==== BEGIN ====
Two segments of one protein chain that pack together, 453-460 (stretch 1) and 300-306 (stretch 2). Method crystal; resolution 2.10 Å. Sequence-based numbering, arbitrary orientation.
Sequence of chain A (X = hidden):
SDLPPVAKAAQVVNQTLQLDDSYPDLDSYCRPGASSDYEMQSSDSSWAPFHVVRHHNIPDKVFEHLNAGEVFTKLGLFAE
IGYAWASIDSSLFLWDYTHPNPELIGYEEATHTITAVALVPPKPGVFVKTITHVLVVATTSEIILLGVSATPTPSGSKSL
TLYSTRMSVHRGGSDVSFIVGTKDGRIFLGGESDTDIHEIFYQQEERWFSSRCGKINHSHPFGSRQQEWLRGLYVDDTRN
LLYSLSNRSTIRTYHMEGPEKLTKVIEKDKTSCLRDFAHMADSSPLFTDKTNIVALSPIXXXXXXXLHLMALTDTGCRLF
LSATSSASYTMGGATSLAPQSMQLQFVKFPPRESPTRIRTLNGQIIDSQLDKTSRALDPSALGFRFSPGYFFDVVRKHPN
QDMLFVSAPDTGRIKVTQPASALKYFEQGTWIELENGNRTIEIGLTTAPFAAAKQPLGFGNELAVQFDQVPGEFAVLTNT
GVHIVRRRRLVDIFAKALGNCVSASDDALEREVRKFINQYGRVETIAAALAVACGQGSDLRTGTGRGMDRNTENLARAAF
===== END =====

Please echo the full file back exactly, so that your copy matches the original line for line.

Two segments of one protein chain that pack together, 453-460 (stretch 1) and 300-306 (stretch 2). Method crystal; resolution 2.10 Å. Sequence-based numbering, arbitrary orientation.
Sequence of chain A (X = hidden):
SDLPPVAKAAQVVNQTLQLDDSYPDLDSYCRPGASSDYEMQSSDSSWAPFHVVRHHNIPDKVFEHLNAGEVFTKLGLFAE
IGYAWASIDSSLFLWDYTHPNPELIGYEEATHTITAVALVPPKPGVFVKTITHVLVVATTSEIILLGVSATPTPSGSKSL
TLYSTRMSVHRGGSDVSFIVGTKDGRIFLGGESDTDIHEIFYQQEERWFSSRCGKINHSHPFGSRQQEWLRGLYVDDTRN
LLYSLSNRSTIRTYHMEGPEKLTKVIEKDKTSCLRDFAHMADSSPLFTDKTNIVALSPIXXXXXXXLHLMALTDTGCRLF
LSATSSASYTMGGATSLAPQSMQLQFVKFPPRESPTRIRTLNGQIIDSQLDKTSRALDPSALGFRFSPGYFFDVVRKHPN
QDMLFVSAPDTGRIKVTQPASALKYFEQGTWIELENGNRTIEIGLTTAPFAAAKQPLGFGNELAVQFDQVPGEFAVLTNT
GVHIVRRRRLVDIFAKALGNCVSASDDALEREVRKFINQYGRVETIAAALAVACGQGSDLRTGTGRGMDRNTENLARAAF